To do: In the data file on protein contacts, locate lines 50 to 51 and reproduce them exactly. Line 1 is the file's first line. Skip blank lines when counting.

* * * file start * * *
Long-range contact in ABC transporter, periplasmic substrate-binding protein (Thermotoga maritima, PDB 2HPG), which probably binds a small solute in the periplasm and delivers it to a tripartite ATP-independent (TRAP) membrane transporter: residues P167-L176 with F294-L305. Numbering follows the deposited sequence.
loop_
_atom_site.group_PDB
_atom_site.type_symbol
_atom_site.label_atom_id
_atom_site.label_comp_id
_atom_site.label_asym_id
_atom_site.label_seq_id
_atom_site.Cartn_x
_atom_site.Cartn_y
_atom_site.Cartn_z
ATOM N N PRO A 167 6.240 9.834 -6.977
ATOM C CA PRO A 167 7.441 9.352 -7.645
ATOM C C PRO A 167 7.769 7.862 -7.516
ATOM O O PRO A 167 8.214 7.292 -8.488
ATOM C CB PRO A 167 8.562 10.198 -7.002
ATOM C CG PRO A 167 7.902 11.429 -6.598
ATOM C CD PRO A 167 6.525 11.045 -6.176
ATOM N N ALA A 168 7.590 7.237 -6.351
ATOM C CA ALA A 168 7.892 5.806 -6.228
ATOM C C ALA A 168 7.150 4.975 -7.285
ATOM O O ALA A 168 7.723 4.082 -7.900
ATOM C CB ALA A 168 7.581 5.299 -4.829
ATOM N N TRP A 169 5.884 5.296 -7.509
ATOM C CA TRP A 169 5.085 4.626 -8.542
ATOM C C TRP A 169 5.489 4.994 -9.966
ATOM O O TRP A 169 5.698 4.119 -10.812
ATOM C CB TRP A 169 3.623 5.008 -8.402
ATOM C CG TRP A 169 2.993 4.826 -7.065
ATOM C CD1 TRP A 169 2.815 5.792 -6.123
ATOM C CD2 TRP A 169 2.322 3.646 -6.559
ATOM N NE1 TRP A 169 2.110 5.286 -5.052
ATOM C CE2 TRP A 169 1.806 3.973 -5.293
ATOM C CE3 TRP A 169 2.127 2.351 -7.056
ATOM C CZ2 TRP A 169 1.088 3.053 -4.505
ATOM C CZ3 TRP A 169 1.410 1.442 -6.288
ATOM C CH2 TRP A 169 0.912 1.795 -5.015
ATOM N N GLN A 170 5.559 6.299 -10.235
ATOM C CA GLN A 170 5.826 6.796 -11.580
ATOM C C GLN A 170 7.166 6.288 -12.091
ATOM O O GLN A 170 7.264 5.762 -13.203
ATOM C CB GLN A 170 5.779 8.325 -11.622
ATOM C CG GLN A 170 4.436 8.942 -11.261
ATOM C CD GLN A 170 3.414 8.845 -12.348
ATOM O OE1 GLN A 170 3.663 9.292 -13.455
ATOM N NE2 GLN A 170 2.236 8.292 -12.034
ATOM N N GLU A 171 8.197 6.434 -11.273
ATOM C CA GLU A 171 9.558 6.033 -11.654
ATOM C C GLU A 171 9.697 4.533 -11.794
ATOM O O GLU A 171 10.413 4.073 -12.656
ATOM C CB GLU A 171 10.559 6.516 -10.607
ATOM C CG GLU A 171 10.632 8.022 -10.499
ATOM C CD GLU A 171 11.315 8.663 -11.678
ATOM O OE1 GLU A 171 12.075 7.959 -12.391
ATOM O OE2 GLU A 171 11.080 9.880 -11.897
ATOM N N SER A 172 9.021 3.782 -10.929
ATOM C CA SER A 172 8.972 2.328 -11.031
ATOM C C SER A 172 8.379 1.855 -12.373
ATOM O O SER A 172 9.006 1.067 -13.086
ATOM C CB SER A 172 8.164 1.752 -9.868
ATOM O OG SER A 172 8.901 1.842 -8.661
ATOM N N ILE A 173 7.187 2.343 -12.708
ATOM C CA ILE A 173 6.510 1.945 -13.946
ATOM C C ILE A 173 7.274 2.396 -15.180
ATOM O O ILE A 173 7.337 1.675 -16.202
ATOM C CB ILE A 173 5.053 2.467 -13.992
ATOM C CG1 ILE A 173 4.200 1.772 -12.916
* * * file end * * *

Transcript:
ATOM O O GLU A 171 10.413 4.073 -12.656
ATOM C CB GLU A 171 10.559 6.516 -10.607